It's tough to say why I enjoy Deleuzoguattarian formulations over, say, Lacan or other philosophies which are similarly complex, but I do know that I can enjoy it without much understanding.
I think their inherent optimism helps, as does the anti-capitalist presumptions which are more evident with them than Lacan, for instance, but that doesn't explain why I like Guattari more than, say, Zizek.
B what if, by their very weirdness, the mutations are politically debilitating? Yes, I know we need to change the realm of the everyday to make them more socially acceptable, but short term it seems like arcane movements might engender more reactionary backlash than support. C extending B, isn't a set of universal values necessary as a guide for which mutations are constructive? An ethical treatise might be necessary, something to fill the void of the death of god and supplant present-day capitalism.
Obviously G couldn't answer this as he died before SR became a true school of thought. Jun 18, Joshua rated it really liked it. I unfortunately didn't have the time to mire in the details, but what I was able to extract was fascinating. Definitely recommend it to anyone thinking about phenomenology, Lacanian psychoanalysis, or post-structuralism on a higher level.
Jun 21, Akemi rated it it was amazing Shelves: favorites. Jul 01, K is currently reading it. I admit I'm not the most avid reader of high end philosophy, but I just can't stand when people purposefully write in unnecessary complexity. For my money, the mark of a person who understands a concept can explain it to a layman in simple terms. When I read I want the information and ideas, not the "satisfaction" dopamine of decrypting some complex prose.
This is not a critique of Guattari alone. Someone like Nick Land is one of the worst offenders, creating unnecessary new words and grammatica I admit I'm not the most avid reader of high end philosophy, but I just can't stand when people purposefully write in unnecessary complexity. Someone like Nick Land is one of the worst offenders, creating unnecessary new words and grammatical structures.
One must ask if he writes like that to convey understanding or prevent understanding so that few can contest your ideas. By the time you've finished reading their work, you have a suck cost fallacy of thinking it was quality But I guess I'm just a brainlet. Feb 27, Stereo rated it really liked it. I read this in a psych ward once. I think they took my tarot cards so I was somewhat surprised they let me read this unusual and anarchic texts.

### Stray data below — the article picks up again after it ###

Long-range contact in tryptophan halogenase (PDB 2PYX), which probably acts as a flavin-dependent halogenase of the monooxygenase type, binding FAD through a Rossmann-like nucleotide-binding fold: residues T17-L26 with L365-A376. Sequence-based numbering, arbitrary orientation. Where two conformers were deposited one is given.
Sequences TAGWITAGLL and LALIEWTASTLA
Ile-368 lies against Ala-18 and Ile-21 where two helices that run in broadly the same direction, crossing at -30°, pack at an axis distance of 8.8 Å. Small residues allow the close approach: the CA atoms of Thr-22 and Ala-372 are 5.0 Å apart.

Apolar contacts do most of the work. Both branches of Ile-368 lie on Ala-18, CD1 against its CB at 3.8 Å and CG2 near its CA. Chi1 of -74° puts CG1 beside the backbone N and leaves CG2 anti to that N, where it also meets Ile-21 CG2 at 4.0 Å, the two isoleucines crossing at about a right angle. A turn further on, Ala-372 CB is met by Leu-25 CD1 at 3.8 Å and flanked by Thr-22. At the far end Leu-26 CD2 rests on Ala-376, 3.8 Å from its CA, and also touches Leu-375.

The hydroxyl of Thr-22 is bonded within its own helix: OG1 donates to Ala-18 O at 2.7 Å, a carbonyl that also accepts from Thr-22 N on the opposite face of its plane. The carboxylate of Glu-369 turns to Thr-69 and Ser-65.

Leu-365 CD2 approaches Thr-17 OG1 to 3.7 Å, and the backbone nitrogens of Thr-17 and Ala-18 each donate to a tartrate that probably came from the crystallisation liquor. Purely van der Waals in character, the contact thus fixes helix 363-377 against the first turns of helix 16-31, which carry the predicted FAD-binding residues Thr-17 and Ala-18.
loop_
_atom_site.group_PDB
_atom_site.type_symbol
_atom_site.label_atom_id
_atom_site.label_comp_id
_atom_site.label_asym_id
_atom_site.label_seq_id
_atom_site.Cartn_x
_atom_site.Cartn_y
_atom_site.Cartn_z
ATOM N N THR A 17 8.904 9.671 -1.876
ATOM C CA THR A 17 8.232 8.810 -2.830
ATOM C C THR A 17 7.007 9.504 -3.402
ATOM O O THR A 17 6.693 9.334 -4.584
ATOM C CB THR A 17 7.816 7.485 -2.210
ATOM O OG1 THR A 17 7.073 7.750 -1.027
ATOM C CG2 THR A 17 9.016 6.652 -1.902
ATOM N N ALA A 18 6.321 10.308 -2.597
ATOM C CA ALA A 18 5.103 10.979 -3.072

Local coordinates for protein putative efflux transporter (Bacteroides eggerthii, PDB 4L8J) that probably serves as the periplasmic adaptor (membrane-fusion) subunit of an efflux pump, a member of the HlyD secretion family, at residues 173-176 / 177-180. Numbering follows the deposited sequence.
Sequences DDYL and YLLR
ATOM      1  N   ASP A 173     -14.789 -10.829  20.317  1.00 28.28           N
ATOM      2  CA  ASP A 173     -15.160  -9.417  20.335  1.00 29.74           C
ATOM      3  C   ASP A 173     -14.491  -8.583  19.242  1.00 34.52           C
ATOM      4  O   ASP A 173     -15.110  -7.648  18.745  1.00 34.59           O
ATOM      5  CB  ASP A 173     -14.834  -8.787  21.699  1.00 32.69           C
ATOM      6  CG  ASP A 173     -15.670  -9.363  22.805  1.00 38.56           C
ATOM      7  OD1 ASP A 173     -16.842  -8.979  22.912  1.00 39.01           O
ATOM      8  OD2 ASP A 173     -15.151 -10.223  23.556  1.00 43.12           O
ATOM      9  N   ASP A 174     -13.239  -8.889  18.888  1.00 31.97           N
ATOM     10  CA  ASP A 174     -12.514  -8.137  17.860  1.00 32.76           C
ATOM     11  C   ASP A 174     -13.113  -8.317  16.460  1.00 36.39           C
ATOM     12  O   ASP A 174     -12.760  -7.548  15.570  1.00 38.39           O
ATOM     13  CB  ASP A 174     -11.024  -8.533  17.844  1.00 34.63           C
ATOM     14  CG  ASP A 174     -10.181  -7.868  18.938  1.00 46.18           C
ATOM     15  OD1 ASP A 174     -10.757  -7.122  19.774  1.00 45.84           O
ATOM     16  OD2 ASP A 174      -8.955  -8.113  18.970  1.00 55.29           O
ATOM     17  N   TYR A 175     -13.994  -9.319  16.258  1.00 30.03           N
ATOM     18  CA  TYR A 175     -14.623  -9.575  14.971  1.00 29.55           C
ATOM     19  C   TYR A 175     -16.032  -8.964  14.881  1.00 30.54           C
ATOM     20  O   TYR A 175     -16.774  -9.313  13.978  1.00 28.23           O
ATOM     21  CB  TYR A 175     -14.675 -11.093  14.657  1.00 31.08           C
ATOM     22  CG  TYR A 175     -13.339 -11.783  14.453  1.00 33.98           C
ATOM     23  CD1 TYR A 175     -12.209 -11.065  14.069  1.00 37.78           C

Fun times. Psychology of freedom and creativity. Found it a bit difficult though. May 10, Arda rated it liked it. From the Culture Studies notes: Questions revolving around subjectivity have been demonstrated by Guattari , who explores the notions of how the self, when in receiver-mode, becomes the identity that is received-to, talked-to, subjected-to.
Our self-involvement, Guattari acknowledges, is in and of itself lined in the production of our own subjectivity. While understanding how this works might equip us with the know-how to avoid subjectivity, Guattari recognizes that avoiding it may not always end up being a good thing, as he notes with the example of the Iran revolution, which may have taken things backward rather than forward.
While acknowledging the significance of production, Guattari warns of falling into the Freudian unconscious interpretations, for he deems those as tricky. Mar 03, Homo rated it it was ok. Feb 21, Dejan Stojkovski added it. Gustavo Marques rated it it was ok Jul 12, Alessandro M.
Andy Hayleck rated it liked it May 16, Connor Parissis rated it it was ok Apr 24, Bradley rated it really liked it Sep 27, Diego Gil rated it it was amazing Jun 06,
Chaosmosis: An Ethico-Aesthetic Paradigm
Chaosmosis is the eleventh studio album by Scottish band Primal Scream. Chaosmosis received generally positive reviews from music critics. At Metacritic , which assigns a normalised rating out of to reviews from mainstream publications, the album received an average score of 65, based on 25 reviews. All tracks are written by Bobby Gillespie and Andrew Innes , except where noted. Credits adapted from the liner notes of Chaosmosis. From Wikipedia, the free encyclopedia. Primal Scream.